Written by TV

One Night

On BBC1 this week, there’s been an excellent drama over three nights, with a final fourth episode tonight. One Night tells the goings on over a single twenty four hour period in an inner-city part of London. Each episode tells one side of the story, starting with Ted (Douglas Hodge) who lives in his fairly middle-class home adjacent to a large council estate. He castigates a group of school-girls who drop litter outside his home and then give him verbal abuse.
The ramifications are later seen from the perspective of one of those girls – Rochelle (Georgina Campbell) – who is in fact a gifted student sitting her A Levels and chasing a place in Oxford. Her boyfriend meanwhile, of Somali descent, is facing some gang repurcussion following a murder on the estate.
The third episode concentrates on Carol (Jessica Hynes), who’s struggling on her own, raising her kids whilst holding down a dull supermarket checkout job, and trying her hand at stand-up. There’s a terrific scene in which she performs in a comedy club, and we see the full routine with its sometimes mixed reaction, as she performs some very personal comedy. And despite what she’s done for her kids, Carol’s older son seems to be involved in gangs.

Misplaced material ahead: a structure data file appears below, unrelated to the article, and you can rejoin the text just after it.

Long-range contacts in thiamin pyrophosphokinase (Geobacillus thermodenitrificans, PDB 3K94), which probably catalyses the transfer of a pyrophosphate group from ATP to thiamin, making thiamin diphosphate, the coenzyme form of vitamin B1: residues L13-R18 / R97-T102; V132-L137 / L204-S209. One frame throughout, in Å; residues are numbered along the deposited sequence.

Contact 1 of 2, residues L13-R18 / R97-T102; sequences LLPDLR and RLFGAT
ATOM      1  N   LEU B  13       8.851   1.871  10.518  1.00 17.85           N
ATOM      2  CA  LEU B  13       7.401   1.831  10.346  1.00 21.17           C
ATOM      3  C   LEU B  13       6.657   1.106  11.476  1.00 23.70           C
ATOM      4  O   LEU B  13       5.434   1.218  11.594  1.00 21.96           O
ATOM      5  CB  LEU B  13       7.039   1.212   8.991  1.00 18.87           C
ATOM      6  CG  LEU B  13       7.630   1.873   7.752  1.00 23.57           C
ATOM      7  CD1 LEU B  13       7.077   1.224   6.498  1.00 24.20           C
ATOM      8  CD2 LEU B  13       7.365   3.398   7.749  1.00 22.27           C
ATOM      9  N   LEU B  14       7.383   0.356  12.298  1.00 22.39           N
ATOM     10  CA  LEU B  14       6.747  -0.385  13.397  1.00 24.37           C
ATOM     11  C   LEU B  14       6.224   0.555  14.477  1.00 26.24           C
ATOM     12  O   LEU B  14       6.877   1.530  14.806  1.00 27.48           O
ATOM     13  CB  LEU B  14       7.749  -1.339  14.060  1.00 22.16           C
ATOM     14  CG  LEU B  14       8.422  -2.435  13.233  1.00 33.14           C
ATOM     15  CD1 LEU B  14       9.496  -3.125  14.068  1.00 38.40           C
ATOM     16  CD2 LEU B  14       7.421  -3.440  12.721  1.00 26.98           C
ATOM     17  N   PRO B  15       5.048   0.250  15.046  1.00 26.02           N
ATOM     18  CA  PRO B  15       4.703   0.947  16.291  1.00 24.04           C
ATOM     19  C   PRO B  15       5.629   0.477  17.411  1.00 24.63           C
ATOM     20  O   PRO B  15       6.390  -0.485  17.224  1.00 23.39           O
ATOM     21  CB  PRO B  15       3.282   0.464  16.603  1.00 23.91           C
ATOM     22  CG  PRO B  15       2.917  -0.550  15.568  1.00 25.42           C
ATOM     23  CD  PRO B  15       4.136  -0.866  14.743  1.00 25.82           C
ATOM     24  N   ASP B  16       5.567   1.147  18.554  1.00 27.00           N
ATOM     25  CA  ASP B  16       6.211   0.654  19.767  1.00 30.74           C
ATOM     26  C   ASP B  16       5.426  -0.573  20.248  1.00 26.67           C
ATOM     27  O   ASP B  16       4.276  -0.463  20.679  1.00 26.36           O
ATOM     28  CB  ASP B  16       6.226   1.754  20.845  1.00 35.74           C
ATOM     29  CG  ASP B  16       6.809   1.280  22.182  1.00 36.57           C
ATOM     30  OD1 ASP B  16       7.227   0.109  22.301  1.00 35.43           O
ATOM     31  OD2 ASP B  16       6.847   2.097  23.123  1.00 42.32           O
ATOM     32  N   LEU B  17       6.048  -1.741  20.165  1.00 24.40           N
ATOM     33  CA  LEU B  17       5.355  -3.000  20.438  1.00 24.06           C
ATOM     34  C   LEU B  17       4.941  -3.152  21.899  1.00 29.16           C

The fourth and final episode goes out tonight. And it features 13 year-old Alfie (Billy Matthews). The linking mechanism of the whole piece is a police interview with Alfie who came into the station with a gun that’s been used. How this came to be, we’ll learn tonight. It’s a great story.
But, if you’ve not been watching, I wonder if it’s because of the scheduling? It was clearly commissioned to be shown over consecutive nights, but I can’t help thinking that it was originally designed to run at 9pm over four nights from Monday to Thursday (Friday perhaps having a usual comedy block).
But that’s not where it’s ended up. Instead it’s been going out at 10.35pm each night, meaning that episodes don’t finish until twenty-five to midnight. And since Wednesday evenings also have to accommodate a lottery programme, that can mean quarter to midnight. Furthermore, because Question Time is a BBC1 fixture, the drama has to run Monday to Wednesday, take a night off, and then conclude on Friday.
And, as I’ve said before, I’m not a fan of this kind of multi-night “event” scheduling. Even with PVRs, and iPlayer, it’s too easy to miss an episode, or fall behind until you realise you’ve got hours to catch-up on. Doing the same in post 10.30pm slot just feels completely foolish.
All in all, it feels like shambolic scheduling.
Yet the programme itself is excellent. There are perhaps too many dramas at the moment telling the same story from multiple angles – with Titanic on ITV1 being the latest (and not convincing me thus far). But this feels right.
So a jewel that most will miss. What a shame.